By Mr Woo Chee Yoong, Wildlife RA of the Malaysian Nature Society On the 15th until 19th of January, 2018, I was given the opportunity to engage the Pulau Ketam community in the Asian Waterbird Census (AWC) activity. The first task was to survey about the island community’s knowledge and interests in waterbirds. The second task was getting the community to be involved in the Asian Waterbird Census, AWC. Together with my MNS colleague, Ms. Agnes Loh, a local resident who is in-charge of the waste management project and Kelab Pencinta Alam (MNS School Nature Club) in Pulau Ketam, we went around the houses, shops, restaurants, secondary school and interviewed 100 villagers. I was lucky to meet some friendly and helpful members from the Chinese Chess Society (CCS) and they helped introduce me to the villagers, especially the fishermen who even took me on a boat ride for the roost site survey. On the second night, they spotted a few waterbirds at the jetty and informed me on the spot. The following weekend on the 28th of January was an introduction on AWC to the villagers. 16 villagers, with a majority of secondary school students, joined myself, Agnes and two MNS Selangor Branch bird group members, Mr. Low Kok Hen and Mr. Tang Tuck Hong. The two birders provided experiential knowledge of waterbirds to the villagers. We went out to the surrounding Klang Islands during low tide. The boatman brought us to a few good high roost sites. Overall from the survey, we found that the most waterbirds were Whimbrel (Numenius phaeopus), Common Redshank (Tringa totanus) and Common Tern (Sterna hirundo). We also counted 28 Lesser Adjutant (Leptoptilos javanicus). This is a listed Vulnerable species and the finding of this habitat is a crucial discovery. Other waterbirds recorded were the Common Sandpiper (Actitis hypoleucos), Common Greenshank (Tringa nebularia), Eurasian Curlew (Numenius arquata), Common Gull-billed Tern (Gelochelidon nilotica), Whiskered Tern (Chlidonias hybrida), Grey Heron (Ardea cinerea), Green-backed Heron (Butorides striata), Little Egret (Egretta garzetta) and Great Egret (Ardea alba). Besides waterbirds, there were lots of Brahminy Kite (Haliastur indus) circling around evening sky may be due to the tourism activity of raptor feeding. In my opinion, this is not an ethical way to promote tourism. It could disrupt the behaviour of the Brahminy Kite by feeding. Other than that, House Crow (Corvus splendens) can be heard everywhere in the village because of the accumulated rubbish without a proper solid waste disposal system and the villagers always complain of the noises these crows made. The other birds documented were Collared Kingfisher (Todiramphus chloris), Blue-tailed Bee-eater (Merops philippinus), Rock Pigeon (Columba livia) and Large-billed Crow (Corvus macrorhynchos).       “It is not the bird watching skills that matters, but it is the interest and passion that we must instill inside each villager that counts. I hoped what we have done so far can help to inspire more villagers to volunteer their time in conservation, especially the youths that turned during the AWC. They are the ones who hold the future of this wildlife, if not them, who else? Thus, I would like to express my highest appreciation to MNS and all the warm-hearted Pulau Ketam community for the successful event held” mentioned Woo.    Mangrove forest surrounding Pulau Ketam during the high tide. Fishermen boats at their own houses in Pulau Ketam. Abundant of crabs found at the jetty mudflat in Pulau Ketam that create the name for this village. Rubbish under the houses in Pulau Ketam. Members of the Pulau Ketam Chinese Chess Society.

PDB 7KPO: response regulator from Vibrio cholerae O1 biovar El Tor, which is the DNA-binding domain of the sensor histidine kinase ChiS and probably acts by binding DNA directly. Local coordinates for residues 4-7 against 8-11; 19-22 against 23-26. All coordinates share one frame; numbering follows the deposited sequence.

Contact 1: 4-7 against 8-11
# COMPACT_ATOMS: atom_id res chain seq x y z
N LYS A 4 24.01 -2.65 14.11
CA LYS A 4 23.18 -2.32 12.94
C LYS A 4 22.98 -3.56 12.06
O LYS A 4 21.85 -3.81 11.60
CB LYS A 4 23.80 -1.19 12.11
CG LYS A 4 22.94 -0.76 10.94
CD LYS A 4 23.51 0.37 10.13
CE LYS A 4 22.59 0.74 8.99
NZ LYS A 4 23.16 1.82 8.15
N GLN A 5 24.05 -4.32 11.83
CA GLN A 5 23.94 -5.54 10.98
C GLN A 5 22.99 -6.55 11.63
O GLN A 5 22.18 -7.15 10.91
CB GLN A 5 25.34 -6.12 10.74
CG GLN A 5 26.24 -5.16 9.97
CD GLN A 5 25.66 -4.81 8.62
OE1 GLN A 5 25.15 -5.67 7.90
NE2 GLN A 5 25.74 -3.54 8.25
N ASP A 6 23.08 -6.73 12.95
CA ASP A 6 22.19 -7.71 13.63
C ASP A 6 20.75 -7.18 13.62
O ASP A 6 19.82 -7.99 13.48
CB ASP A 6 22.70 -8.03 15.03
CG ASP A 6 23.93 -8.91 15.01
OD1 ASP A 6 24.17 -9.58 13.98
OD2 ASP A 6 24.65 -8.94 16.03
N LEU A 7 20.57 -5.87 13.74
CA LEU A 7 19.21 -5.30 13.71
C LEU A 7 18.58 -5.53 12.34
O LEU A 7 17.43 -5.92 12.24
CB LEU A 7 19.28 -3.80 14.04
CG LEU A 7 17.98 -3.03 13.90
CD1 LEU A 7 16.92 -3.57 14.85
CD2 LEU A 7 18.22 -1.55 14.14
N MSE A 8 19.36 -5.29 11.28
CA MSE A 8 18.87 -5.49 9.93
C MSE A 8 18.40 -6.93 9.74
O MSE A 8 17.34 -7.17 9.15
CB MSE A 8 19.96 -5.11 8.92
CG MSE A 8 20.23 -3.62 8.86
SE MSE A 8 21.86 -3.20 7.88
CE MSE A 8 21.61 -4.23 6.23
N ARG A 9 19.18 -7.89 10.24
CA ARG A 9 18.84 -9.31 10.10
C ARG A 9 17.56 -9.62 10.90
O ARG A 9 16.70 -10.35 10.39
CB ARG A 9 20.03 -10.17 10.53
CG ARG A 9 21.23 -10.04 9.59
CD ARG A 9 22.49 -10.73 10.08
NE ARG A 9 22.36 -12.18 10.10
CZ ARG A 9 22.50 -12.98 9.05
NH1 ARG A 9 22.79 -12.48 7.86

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  • Wader Quest the newsletter (January 2018)

    Wader Quest the newsletter is the main publication of Wader Quest, which is a charity that aims to involve local groups and communities in Wader conservation.


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  • Asian Waterbird Census (AWC) with the Kampung Sungai Serdang Communities

    Ms Nabilah Binti Jamaludin Community Research Assistant of Malaysian Nature Society (MNS) I had the opportunity to introduce bird watching activity to the  Kampung Sungai Serdang community. At…


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  • Asian Waterbird Census (AWC) with the SG Buloh Sasaran Community

    Ms. Anisah Ahmad Community RA of Malaysian Nature Society The Asian Waterbird Cencus (AWC) was held at Sungai Buloh Sasaran together with the community on 20th January…


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  • Waterbird Census in Sumatran Tiger Hot Spot

    Hizbullah Arief (Communication and Reporting Specialist at Sumatran Tiger Project) Yus Rusila Noor (Head of Programme, Wetlands International Indonesia) What do Sumatran tigers…